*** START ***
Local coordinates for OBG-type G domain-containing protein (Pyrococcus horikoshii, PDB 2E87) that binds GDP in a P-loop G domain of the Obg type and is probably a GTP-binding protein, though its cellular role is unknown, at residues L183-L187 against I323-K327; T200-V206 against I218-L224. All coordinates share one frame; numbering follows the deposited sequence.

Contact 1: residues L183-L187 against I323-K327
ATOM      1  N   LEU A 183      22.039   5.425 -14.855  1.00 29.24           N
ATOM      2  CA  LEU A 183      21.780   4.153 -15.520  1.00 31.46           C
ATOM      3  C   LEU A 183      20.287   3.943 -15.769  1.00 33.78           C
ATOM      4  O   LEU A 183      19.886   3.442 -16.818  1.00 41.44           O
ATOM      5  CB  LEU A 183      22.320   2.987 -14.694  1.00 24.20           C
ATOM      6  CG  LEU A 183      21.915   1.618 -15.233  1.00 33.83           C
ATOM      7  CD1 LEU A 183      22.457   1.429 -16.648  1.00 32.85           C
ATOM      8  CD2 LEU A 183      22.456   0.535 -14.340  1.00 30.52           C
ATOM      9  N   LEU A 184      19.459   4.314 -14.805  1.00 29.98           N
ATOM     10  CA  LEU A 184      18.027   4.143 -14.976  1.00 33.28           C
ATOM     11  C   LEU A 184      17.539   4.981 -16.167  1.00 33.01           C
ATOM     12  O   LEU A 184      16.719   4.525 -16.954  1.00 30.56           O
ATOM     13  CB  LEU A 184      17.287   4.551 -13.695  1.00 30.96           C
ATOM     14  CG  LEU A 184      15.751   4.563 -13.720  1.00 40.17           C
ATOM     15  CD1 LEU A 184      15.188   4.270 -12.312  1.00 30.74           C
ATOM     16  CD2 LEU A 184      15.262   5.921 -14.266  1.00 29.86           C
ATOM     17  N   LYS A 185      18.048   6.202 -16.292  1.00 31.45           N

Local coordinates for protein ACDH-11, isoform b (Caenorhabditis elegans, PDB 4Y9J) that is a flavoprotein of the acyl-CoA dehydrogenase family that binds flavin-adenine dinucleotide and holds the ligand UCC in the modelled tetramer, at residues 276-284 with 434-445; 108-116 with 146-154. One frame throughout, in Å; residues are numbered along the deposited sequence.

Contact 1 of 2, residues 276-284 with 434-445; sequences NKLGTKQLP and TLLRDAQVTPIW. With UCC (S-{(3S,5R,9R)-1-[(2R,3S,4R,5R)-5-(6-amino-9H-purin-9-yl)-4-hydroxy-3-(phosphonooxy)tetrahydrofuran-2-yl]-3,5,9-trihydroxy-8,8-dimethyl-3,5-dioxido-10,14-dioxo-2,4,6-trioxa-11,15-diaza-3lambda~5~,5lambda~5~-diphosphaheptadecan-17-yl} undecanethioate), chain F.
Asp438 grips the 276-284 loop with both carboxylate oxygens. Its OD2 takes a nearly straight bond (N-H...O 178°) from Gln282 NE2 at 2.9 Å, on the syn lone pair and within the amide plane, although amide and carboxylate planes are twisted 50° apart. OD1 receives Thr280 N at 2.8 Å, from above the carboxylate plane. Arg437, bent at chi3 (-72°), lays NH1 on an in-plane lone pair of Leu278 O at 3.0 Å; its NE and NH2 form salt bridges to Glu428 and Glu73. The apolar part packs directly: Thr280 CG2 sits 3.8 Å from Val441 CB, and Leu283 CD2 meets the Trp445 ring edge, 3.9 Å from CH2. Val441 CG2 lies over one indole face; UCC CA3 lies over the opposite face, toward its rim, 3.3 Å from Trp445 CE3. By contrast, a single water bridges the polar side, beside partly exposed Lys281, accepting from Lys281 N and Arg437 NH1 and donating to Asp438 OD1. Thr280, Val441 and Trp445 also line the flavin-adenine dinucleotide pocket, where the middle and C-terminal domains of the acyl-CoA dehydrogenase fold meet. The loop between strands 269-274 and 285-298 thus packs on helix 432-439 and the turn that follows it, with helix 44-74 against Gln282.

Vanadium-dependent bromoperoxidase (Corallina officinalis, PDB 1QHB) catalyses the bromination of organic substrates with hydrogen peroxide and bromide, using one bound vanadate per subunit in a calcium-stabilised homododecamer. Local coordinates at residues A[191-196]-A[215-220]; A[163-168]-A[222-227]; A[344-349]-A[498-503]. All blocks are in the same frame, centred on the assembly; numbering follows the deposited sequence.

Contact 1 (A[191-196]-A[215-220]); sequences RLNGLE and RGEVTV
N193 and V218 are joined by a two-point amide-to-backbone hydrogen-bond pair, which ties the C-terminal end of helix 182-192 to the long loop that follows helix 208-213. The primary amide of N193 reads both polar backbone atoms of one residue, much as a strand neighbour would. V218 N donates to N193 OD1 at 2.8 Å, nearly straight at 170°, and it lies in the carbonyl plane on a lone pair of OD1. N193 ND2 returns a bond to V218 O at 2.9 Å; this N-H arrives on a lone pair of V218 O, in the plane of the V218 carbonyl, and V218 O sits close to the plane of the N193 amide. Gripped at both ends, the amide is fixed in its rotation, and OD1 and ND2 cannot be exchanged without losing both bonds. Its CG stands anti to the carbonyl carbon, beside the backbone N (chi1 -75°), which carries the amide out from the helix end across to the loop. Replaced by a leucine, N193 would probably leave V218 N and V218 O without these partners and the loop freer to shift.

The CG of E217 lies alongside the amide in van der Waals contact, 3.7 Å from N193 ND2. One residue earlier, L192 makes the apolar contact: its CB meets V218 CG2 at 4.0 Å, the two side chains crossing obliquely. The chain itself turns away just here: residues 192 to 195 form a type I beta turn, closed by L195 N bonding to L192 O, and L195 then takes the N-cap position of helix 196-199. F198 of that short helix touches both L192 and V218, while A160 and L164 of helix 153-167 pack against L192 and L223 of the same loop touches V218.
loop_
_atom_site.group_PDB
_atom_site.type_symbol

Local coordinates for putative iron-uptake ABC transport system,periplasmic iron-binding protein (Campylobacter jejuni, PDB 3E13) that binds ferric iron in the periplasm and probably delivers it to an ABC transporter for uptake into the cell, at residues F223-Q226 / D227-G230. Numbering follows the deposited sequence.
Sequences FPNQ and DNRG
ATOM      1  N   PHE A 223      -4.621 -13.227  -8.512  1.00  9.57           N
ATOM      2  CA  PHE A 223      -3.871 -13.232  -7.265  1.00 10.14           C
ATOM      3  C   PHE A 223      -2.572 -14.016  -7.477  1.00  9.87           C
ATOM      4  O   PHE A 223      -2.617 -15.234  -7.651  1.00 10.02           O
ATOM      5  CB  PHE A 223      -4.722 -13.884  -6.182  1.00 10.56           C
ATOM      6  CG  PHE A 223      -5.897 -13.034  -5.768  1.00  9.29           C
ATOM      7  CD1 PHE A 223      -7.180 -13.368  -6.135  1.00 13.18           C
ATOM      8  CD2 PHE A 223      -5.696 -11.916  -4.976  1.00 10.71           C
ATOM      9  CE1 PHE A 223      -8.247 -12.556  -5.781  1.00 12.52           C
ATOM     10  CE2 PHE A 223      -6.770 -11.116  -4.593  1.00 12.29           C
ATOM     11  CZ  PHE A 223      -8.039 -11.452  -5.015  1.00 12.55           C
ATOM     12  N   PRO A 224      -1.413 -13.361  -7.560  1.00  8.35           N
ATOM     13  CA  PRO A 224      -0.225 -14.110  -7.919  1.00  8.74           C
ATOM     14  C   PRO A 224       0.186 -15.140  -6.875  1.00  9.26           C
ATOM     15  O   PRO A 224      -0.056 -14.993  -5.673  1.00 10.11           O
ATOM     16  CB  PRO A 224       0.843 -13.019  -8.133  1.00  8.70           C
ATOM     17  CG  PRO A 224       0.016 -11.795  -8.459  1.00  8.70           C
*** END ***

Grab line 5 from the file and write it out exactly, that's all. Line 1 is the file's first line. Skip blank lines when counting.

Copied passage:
ATOM      3  C   LEU A 183      20.287   3.943 -15.769  1.00 33.78           C